• ISSN: 2382-6282 (Print); 2972-3108 (Online)
    • Abbreviated Title: Int. J. Lang. Lit. Linguist.
    • Frequency: Bimonthly
    • DOI: 10.18178/IJLLL
    • Editor-in-Chief: Dr. Jason Miin-Hwa Lim
    • Managing Editor:  Jennifer X. Zeng
    • Indexed by:   CNKI, Google Scholar, Crossref,
    • E-mail: ijlll_Editor@126.com
IJLLL 2020 Vol.6(1): 69-75 ISSN: 2382-6282
DOI: 10.18178/IJLLL.2020.6.1.253

Lessons Learned: Insights from Japanese L2 Conversations

Robert W. Long II

Abstract—As we are often blind to our conversational lapses and shortcomings, the presenter will discuss the issue of dysfluency based on L2 interactions by Japanese speakers based on the JUSFC2018 corpus. The study’s first aim was to examine if the number of words and mean length runs increased with proficiency, as represented by TOEIC scores (Group 1: scores 150-370; Group 2: scores 371-570; Group 3: scores 571-770). The second aim was to compare the dialogic fluency of each group of Japanese EFL learners with that of native speakers to identify significant differences regarding speaking rates, as well as acoustic, lexical and syntactical dysfluency. Results showed that the number of words only increased in the second range, before dropping in the most proficient range; likewise, mean length runs (MLRs) showed an increase from 11.2 syllables from Group 1 to 30.2 syllables in Group 2, before dropping in Group 3 to 9.7. Concerning possible differences in the number of words, Kruskal-Wallis tests showed that there were statistically significant differences in speaking rates, cross-talk pausing, the total amount of silence, the percentage of silence, length of pauses, and the use of L1 among the three groups of EFL learners and native speakers. The post hoc tests of pairwise comparisons revealed that native speakers differed from all three EFL groups. The speaker will also discuss the issue of production, in particular how individuals can be more aware of their fluency to provide more meaningful, fluent and productive interactions.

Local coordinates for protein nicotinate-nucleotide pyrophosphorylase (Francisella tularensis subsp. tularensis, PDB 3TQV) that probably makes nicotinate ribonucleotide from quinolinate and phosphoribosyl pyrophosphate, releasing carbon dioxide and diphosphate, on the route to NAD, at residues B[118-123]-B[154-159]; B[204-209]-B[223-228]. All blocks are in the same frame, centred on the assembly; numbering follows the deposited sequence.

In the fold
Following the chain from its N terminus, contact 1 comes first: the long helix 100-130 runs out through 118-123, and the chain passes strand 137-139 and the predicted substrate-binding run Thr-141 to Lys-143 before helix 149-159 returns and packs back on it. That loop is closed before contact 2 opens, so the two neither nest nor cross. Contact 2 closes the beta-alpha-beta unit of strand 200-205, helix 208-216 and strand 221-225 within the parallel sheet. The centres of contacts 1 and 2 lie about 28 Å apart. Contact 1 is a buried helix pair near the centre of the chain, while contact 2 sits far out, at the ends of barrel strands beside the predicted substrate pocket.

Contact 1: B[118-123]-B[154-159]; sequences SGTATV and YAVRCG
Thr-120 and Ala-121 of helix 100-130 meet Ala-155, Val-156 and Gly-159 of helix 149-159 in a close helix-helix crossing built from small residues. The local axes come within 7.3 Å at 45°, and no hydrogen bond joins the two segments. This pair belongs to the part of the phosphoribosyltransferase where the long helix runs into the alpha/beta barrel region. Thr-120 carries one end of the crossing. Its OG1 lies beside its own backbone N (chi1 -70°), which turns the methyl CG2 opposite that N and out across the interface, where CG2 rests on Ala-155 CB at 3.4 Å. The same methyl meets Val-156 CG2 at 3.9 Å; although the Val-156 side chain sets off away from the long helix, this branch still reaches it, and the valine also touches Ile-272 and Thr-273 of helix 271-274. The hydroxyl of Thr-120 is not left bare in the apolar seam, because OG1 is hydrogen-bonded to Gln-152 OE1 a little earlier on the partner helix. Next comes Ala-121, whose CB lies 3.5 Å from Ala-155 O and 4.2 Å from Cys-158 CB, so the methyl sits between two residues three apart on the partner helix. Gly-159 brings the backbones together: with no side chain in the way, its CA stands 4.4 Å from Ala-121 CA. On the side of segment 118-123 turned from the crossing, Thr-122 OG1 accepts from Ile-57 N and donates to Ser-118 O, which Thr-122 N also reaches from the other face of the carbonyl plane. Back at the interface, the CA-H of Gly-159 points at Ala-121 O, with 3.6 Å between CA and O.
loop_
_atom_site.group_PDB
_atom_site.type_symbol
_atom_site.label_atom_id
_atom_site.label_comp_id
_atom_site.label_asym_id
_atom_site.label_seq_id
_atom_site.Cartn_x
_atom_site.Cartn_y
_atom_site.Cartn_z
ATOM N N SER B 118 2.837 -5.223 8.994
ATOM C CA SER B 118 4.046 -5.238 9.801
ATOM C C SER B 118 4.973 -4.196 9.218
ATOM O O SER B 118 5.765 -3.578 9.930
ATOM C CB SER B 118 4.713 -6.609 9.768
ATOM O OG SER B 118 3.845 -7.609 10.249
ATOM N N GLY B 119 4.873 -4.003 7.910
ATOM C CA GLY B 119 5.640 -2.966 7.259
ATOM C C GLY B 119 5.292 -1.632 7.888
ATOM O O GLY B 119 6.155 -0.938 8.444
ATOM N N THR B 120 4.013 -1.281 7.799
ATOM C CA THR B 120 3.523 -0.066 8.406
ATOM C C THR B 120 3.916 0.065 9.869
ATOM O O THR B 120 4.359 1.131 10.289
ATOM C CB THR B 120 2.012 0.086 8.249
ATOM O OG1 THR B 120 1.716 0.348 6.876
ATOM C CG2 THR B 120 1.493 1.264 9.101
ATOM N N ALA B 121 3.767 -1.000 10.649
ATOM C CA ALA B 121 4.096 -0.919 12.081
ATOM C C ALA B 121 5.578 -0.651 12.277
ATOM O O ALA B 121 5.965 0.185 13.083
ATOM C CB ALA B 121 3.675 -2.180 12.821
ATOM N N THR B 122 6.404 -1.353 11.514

Index Terms—Fluency, shyness, proficiency, hesitation phenomenon.

The author is with Kyushu Institute of Technology, Japan (e-mail: long@dhs.kyutech.ac.jp).


Cite:Robert W. Long II, "Lessons Learned: Insights from Japanese L2 Conversations," International Journal of Languages, Literature and Linguistics vol. 6, no. 1, pp. 69-75, 2020.

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